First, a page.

‘Aunt Mimi?’ I asked. ‘Are you all right?’

Aunt Mimi did not stir and kept looking at something beyond my sight. ‘I loved that car,’ she said, eventually. ‘It actually had a name, did you know that?’

‘Apart from ‘Ghost’, you mean?’

She sneered. ‘That’s a stupid name Dada came up with, and only because he wished the car was a Rolls Royce instead of a ‘silly’ Sunbeam. That’s typical of your useless, layabout uncle. Always wishing for something he doesn’t have, and never being grateful for what he already has. Never being able to see what’s in front of him and appreciating it for what it is.’

‘What was the name of the car, Aunt Mimi?’

‘The car? Oh, oh yes. Margaret had called it “Lilly”.’

‘Lilly?’ I said, frowning. ‘That’s a strange name to give a car.’

‘Well, I assure you it wasn’t so strange back then, but I wouldn’t expect you youngsters to appreciate or understand it. And how much stranger is it than ‘Ghost’, hmm?’

‘Sorry, Aunt Mimi. I didn’t mean to hurt your feelings.’

Aunt Mimi slowly turned her head and looked at me. She smiled.

‘It’s all right,’ she said. ‘Nothing to be sorry about.’

‘Did you ever get to drive the Gho– I mean, Lilly?’ I asked.

‘No, I never did get a chance. By the time I got my driving licence, Cik Dada had driven it with such reckless abandon that it was in a state of serious disrepair. The engine probably needed an overhaul, and goodness knows how long the car went without servicing.’

‘Cik Dada didn’t even bother sending it in for servicing?’

‘You have to remember, our’s was a poor family back then.’

‘So in the end, the car was just left to rot in Nenek’s garden?’

‘I didn’t have the money to repair it. And Cik Dada, well, he didn’t assume any responsibility for the car. Telling him off would have been out of the question. He is my big brother after all.’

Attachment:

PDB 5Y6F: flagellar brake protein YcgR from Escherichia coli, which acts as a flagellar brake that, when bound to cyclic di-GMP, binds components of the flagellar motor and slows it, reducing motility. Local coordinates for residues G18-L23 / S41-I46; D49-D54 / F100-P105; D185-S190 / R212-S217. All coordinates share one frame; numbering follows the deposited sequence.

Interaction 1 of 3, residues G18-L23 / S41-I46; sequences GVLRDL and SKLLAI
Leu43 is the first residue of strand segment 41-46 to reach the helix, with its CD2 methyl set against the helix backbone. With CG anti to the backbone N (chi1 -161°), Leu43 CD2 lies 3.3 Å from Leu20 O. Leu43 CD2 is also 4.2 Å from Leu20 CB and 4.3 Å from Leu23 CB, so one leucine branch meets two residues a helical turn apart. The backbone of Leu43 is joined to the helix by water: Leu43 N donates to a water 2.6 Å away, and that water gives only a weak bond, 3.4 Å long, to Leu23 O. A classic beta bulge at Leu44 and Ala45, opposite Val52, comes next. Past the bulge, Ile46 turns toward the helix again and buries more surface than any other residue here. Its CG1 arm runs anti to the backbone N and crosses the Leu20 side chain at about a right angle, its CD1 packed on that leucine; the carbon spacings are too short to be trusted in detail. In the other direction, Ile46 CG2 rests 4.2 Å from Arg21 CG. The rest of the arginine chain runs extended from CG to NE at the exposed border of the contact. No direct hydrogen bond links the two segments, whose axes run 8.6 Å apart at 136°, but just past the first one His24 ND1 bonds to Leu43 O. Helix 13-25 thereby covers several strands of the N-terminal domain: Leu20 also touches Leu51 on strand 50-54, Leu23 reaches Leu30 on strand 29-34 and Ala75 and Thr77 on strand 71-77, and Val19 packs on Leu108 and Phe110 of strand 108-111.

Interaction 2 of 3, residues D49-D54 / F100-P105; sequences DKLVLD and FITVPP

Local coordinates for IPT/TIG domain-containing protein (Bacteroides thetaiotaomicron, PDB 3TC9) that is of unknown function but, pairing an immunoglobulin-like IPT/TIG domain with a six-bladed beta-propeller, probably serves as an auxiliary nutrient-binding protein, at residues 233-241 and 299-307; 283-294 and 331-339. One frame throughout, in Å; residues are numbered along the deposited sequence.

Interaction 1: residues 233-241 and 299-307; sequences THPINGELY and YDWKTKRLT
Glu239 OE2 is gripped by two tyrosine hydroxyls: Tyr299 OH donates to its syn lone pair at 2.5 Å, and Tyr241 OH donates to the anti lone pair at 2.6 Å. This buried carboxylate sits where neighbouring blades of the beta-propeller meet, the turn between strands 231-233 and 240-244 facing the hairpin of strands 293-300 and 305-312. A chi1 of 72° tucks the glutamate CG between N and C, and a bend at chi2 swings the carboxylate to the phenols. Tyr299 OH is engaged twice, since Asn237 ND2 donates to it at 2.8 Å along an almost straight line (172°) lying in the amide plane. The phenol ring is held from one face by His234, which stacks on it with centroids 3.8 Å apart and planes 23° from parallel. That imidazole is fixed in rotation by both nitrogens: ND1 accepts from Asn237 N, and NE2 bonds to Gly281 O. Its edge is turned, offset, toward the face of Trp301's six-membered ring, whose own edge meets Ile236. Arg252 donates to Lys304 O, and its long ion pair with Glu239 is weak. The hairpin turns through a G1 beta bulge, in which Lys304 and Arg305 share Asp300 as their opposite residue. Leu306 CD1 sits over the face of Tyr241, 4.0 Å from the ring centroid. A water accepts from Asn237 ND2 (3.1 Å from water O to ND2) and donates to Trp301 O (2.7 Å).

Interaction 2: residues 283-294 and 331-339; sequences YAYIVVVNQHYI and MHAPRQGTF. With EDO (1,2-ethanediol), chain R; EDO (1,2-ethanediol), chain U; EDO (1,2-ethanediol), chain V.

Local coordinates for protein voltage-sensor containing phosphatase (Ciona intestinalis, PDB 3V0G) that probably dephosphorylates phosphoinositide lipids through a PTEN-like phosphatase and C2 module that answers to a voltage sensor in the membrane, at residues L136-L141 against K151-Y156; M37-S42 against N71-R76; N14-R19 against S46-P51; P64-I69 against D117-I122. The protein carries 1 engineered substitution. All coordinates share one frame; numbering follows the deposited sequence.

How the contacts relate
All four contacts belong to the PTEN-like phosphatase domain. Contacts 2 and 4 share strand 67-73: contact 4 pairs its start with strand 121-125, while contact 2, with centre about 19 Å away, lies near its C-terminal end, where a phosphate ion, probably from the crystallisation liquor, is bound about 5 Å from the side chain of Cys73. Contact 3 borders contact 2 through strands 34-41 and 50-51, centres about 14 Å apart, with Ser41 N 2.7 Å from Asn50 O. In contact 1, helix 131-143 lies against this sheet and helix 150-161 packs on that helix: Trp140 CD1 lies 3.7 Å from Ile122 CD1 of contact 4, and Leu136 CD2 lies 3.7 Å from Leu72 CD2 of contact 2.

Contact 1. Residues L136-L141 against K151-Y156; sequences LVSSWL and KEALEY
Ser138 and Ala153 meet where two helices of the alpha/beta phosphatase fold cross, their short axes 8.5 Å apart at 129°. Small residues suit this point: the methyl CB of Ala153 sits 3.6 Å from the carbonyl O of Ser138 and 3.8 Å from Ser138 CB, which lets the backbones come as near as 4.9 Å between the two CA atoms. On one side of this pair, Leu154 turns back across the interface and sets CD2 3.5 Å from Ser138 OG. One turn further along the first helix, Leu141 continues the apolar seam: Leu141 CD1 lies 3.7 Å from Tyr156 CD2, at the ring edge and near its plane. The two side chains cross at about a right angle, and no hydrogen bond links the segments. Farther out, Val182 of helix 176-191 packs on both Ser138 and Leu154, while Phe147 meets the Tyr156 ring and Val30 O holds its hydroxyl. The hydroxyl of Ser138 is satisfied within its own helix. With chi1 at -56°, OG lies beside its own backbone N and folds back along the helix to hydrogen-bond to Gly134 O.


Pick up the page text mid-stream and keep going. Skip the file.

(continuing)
‘The car must have been a beauty to look at in those days,’ I said.

‘Yes,’ Aunt Mimi said. ‘It was.’

Now, decades later, my aunt and uncle are long gone and their stories with them. It’s funny how a rotting, rusty old car can evoke so many memories, and how it shaped the people who had come in contact with it throughout the years.

I am sun-baked standing in the garden on this smouldering afternoon, but that doesn’t stop my eyes from getting a bit damp as the man from the scrap metal yard arrives with a snarling monster of a lorry. With mechanical efficiency, the man hauls the car up to the flatbed. When he is done, he looks at me and says, ‘My friend will come tomorrow to demolish the house.’ I nod and thank him for his service.

The man climbs back into his lorry and drives up the road, past the school and to the junction at the end that leads to Jalan Gopeng. I can’t pull myself away from the rusting remains of the Ghost – or Lilly – being slowly driven away. Finally she disappears, taking with her the memories of times long past.

 

 

Ted Mahsun writes technical manuals for a software company by day and writes fiction by night. His book reviews have been published in The Star, Malaysia’s daily newspaper, and his fiction has been included in several anthologies published by Malaysian publisher Fixi. He lives in Kuala Lumpur with his wife and daughters, and occasionally blogs at tedmahsun.com.

From Griffith REVIEW Edition 49: New Asia Now © Copyright Griffith University & the author.